Reflex sights are another very popular optics…and for good reason. Take the Trijicon SRO & RMR optics for example. Here are some of the main pros of using reflex sights.
- Usually cheaper than red dot sights.
- Usually designed to be battery-free, ensuring that they won’t fail you at the worst moment.
- Reflex sights offer fast target acquisition by allowing you to shoot with both eyes open. This also serves to provide a very clear sight picture that puts both the target and background clearly in sight.
Just like red dot sights, reflex sights are not perfect. Here are some of the major cons to using this type of sight.
- Reflex sights tend to be heavier than red dot sights.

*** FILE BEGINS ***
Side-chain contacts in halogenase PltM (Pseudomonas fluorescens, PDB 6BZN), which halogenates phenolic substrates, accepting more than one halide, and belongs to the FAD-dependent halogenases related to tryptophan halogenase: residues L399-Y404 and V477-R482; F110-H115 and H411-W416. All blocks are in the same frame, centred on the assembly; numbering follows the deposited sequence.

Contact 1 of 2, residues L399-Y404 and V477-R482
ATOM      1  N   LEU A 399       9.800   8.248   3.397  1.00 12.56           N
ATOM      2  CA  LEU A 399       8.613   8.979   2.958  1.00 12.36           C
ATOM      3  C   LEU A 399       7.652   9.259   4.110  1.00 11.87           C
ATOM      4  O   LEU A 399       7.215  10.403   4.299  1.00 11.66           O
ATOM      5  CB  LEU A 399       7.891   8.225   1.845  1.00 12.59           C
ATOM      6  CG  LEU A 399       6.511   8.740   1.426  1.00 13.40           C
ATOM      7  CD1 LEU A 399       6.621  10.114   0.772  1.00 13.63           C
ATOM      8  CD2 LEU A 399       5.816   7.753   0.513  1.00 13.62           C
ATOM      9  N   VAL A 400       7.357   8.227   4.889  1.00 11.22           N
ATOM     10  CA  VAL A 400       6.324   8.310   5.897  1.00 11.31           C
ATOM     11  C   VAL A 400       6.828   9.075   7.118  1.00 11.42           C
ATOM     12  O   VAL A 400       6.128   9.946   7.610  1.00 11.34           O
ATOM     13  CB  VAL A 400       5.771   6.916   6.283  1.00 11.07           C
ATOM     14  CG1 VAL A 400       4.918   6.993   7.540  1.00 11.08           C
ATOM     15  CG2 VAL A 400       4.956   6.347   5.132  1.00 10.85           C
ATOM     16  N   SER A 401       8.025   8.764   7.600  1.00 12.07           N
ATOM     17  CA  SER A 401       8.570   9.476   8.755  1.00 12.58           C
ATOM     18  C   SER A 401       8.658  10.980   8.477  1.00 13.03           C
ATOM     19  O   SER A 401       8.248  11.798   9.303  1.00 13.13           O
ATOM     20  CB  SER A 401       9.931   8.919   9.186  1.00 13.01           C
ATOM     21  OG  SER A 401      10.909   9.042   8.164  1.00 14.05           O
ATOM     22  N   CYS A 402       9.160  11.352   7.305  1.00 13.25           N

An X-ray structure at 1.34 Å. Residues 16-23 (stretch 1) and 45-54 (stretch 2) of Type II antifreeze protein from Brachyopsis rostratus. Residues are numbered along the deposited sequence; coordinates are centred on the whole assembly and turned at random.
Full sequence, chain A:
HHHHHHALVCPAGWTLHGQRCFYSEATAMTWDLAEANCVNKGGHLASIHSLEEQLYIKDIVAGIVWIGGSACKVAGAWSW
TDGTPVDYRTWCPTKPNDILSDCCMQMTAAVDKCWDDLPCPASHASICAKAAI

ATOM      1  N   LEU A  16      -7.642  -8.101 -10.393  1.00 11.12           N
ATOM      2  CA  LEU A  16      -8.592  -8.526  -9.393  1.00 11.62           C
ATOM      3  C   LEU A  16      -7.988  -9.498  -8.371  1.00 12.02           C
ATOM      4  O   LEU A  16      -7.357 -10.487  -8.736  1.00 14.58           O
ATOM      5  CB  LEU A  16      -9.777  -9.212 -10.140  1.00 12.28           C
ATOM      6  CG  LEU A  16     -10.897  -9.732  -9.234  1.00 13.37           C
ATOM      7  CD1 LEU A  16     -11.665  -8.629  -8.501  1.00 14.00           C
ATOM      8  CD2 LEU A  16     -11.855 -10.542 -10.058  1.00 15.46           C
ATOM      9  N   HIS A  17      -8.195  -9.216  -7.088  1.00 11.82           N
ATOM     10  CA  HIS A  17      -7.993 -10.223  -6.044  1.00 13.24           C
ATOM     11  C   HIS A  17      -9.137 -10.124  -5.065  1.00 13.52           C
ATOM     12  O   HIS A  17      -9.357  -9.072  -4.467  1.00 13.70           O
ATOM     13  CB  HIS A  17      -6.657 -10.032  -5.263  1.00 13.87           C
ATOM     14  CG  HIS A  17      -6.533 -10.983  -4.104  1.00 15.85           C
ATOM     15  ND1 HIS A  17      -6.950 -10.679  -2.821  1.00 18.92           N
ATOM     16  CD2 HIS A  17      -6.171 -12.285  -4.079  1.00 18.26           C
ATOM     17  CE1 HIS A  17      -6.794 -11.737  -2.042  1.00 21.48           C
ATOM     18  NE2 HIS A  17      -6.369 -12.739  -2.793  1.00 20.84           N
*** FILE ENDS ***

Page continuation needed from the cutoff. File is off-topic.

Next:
- Do not offer magnification.
- Reflex sights are not as durable as red dot sights and can be damaged more easily.
Comparison Of Reticles
The size of a reticle is measured in Minute of Angle, or MOA. One MOA is equal to 1/60th of a degree, and it’s used to measure the size of a reticle at a given distance.
- For example, a 3 MOA reticle at 100 yards would measure 3 inches. At 200 yards, it would measure 6 inches. And at 300 yards, it would measure 9 inches.
Red dot & reflex sights have different options when it comes to reticles. They can be different sizes, but they can also be different colors. Most commonly, red or green dot sights are used. Green dot sights have been shown to be more visible to the human eye in normal lighting conditions.
Not all red dot sights are reflex sights
As the saying goes, all reflex sights are red dot sights but not all red dot sights are reflex sights. This is because a reflex sight is one of the types of red dot sights.
Both reflex & red dot sights are forms of electronic sights that use an LED to project a dot onto a glass lens.